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This substance is an inorganic synthetic version of Hectorite clay, which commonly occurs in nature and is in the same family of clays as bentonite. The material is inorganic and therefore non-biodegradable, retaining its clay structure in the environment. At normal water course pH’s this material is stable and insoluble. It does not dissolve in water but disperses to form a clear sol and in the pH range 4 – 9 does not hydrolyse.

The majority of the applications for which this substance is used will not result in the material being released to water courses directly. Most industrial applications result in the material being fixed on an article such as paper or used in surface treatment products and personal care product applications such as cosmetics will result in very low concentrations of this substance (<100 mg/l) being released into the domestic sewage system and finding its way into water treatment works. This substance has a high molecular weight, when hydrated forms a sol (or a gel at higher concentrations) and studies within the manufacturing effluent treatment facility suggest that the material sediments and is retained in the solid waste rather than going forward in the flume / purified water released to the river.

If low concentrations do get through the water treatment process and enter the water course, the fact that the material does not biodegrade, is not soluble, does not significantly hydrolyse and is of a high molecular weight suggest that transfer across biological membranes is unlikely. In addition, short term aquatic toxicity tests carried out on fish and daphnia show this substance is not toxic to marine life. On this basis the need for long term aquatic testing is waived. . The test report prepared by Chemex correctly notes that there was inhibition of algae apparent through changes in growth rates over 72 hours and reports that the lyC50 could not be determined. The headline result of IyC50 43 mg/l is misleading and implies that there is a toxic effect.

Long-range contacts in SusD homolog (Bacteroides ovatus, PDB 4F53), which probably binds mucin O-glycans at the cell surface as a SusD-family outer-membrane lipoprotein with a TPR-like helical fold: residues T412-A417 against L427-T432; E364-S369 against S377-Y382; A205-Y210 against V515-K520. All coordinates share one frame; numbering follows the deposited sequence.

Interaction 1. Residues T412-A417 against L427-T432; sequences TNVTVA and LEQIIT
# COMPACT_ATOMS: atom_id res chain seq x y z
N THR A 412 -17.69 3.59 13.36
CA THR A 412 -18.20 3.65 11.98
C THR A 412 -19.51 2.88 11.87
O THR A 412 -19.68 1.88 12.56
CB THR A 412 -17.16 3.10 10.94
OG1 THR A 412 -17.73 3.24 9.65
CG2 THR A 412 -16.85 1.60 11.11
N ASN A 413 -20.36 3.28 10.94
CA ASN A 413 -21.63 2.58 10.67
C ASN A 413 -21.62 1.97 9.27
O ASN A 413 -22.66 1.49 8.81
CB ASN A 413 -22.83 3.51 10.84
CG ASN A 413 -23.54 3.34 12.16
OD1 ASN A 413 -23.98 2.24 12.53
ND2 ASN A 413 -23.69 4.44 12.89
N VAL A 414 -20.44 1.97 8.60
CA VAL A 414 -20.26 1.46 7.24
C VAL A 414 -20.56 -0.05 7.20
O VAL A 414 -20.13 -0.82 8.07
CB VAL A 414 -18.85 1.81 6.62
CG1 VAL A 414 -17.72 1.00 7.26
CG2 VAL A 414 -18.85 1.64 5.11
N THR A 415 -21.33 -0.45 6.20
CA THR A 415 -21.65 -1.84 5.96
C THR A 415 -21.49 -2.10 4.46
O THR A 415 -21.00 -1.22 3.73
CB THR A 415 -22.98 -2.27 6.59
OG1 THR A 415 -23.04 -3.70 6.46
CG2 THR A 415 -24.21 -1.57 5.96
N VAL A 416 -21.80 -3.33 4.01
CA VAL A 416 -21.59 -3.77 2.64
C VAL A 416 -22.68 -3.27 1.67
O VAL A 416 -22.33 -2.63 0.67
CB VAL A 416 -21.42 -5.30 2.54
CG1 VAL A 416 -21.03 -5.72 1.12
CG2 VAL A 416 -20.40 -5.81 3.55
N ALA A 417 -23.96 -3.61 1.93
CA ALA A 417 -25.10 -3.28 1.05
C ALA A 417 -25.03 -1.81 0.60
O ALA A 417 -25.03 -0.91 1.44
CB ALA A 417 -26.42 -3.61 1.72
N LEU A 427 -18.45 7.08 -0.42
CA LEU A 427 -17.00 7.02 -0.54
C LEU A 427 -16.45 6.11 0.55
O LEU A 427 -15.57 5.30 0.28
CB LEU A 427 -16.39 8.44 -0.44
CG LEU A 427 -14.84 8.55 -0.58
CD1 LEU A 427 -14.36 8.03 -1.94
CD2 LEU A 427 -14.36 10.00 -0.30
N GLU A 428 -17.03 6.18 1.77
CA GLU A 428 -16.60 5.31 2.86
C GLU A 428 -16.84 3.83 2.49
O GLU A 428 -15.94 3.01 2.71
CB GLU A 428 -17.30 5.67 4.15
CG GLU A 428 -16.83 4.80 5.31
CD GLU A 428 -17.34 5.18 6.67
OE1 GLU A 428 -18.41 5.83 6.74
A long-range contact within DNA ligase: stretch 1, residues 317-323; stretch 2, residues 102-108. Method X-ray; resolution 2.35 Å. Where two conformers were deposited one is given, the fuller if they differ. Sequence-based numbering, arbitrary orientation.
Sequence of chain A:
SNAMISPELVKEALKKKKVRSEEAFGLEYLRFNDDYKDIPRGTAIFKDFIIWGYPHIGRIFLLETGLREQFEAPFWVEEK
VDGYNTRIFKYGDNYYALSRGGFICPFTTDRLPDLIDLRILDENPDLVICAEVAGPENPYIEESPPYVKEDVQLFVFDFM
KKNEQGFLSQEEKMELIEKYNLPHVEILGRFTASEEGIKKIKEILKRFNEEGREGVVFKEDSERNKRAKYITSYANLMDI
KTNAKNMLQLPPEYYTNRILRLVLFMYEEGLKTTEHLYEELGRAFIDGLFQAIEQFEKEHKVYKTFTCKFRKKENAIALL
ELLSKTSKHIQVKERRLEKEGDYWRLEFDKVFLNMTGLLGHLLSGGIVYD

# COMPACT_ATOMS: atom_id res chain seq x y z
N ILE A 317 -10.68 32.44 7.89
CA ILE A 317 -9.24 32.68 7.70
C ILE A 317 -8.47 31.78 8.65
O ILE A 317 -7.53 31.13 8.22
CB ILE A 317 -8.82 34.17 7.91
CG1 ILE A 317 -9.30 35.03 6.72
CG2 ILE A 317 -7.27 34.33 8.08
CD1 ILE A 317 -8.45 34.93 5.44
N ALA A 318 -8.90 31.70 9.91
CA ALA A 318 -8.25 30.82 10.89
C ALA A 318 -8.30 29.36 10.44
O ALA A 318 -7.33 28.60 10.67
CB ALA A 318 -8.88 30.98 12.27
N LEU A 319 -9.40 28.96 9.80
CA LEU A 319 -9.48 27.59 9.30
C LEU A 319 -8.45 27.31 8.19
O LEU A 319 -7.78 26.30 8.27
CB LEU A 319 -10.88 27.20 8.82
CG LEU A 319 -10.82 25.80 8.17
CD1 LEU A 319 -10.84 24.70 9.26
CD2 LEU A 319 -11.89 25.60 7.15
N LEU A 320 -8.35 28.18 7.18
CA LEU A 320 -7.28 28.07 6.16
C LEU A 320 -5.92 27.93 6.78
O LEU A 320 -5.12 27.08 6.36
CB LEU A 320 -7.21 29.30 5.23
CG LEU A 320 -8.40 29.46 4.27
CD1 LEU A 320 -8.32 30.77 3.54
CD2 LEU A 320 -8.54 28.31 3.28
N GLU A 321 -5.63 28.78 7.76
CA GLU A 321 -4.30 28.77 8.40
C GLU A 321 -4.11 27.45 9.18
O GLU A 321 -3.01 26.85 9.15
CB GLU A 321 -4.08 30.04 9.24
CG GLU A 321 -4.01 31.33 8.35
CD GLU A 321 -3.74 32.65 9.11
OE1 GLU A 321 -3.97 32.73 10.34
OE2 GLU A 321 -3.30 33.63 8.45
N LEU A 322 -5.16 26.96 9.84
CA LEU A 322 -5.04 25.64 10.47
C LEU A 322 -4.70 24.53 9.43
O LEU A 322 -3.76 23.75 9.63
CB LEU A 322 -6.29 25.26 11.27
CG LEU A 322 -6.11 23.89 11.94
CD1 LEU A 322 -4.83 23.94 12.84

However, Laponite is known to have ion exchange properties and it is likely that the substance would impact on the growth media required for algal growth. There are two indicators that there is an effect; the first is that recovery of the substance measured by analysing for lithium shows poor response and secondly, the shape of the dose –effect curve. 

The report correctly adjusts the headline figures to account for ‘measured’ concentration, but since metal ions cannot degrade, it is suspected that ion exchange processes will be responsible, and the substance can therefore be designated as a ‘difficult substance’ requiring special considerations. For this reason, the nominal concentrations are considered a more reliable indicator.

Secondly, the dose response curve shows an effect at low concentrations (demonstrated by the low IC10 ) and at the top dose level, inhibition is still slight; these curves are normally concave, with increasing inhibition at higher levels, but the curves with Laponite are at best described as convex, with flattening response with concentration.

These curves, together with the known chemical properties of Laponite and the recognition that substances with ion exchange and sequestering properties are special cases, suggest that Laponite would not be inhibitory to algal growth under natural conditions.

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